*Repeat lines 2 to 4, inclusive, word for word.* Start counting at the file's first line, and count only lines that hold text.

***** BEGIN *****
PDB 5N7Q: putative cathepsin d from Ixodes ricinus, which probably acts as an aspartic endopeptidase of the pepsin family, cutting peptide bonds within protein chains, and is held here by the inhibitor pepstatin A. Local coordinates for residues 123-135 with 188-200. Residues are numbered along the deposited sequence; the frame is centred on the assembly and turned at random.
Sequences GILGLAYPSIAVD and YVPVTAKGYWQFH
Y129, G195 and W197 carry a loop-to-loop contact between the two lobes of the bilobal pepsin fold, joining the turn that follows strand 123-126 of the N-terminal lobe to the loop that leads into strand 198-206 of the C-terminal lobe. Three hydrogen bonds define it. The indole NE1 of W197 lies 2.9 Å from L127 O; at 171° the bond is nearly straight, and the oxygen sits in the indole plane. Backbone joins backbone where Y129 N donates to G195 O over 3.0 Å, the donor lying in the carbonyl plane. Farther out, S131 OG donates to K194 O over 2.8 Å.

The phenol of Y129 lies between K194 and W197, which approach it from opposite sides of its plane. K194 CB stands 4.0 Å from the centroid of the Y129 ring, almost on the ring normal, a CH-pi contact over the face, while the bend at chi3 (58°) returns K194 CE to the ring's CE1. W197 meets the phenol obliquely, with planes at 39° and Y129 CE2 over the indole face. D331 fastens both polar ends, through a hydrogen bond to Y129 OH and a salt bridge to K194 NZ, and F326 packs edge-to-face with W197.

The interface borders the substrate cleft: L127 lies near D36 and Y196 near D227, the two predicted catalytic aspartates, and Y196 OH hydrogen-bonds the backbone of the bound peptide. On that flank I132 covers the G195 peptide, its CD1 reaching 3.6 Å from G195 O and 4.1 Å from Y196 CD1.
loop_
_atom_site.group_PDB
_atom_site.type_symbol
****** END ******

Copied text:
Sequences GILGLAYPSIAVD and YVPVTAKGYWQFH
Y129, G195 and W197 carry a loop-to-loop contact between the two lobes of the bilobal pepsin fold, joining the turn that follows strand 123-126 of the N-terminal lobe to the loop that leads into strand 198-206 of the C-terminal lobe. Three hydrogen bonds define it. The indole NE1 of W197 lies 2.9 Å from L127 O; at 171° the bond is nearly straight, and the oxygen sits in the indole plane. Backbone joins backbone where Y129 N donates to G195 O over 3.0 Å, the donor lying in the carbonyl plane. Farther out, S131 OG donates to K194 O over 2.8 Å.

The phenol of Y129 lies between K194 and W197, which approach it from opposite sides of its plane. K194 CB stands 4.0 Å from the centroid of the Y129 ring, almost on the ring normal, a CH-pi contact over the face, while the bend at chi3 (58°) returns K194 CE to the ring's CE1. W197 meets the phenol obliquely, with planes at 39° and Y129 CE2 over the indole face. D331 fastens both polar ends, through a hydrogen bond to Y129 OH and a salt bridge to K194 NZ, and F326 packs edge-to-face with W197.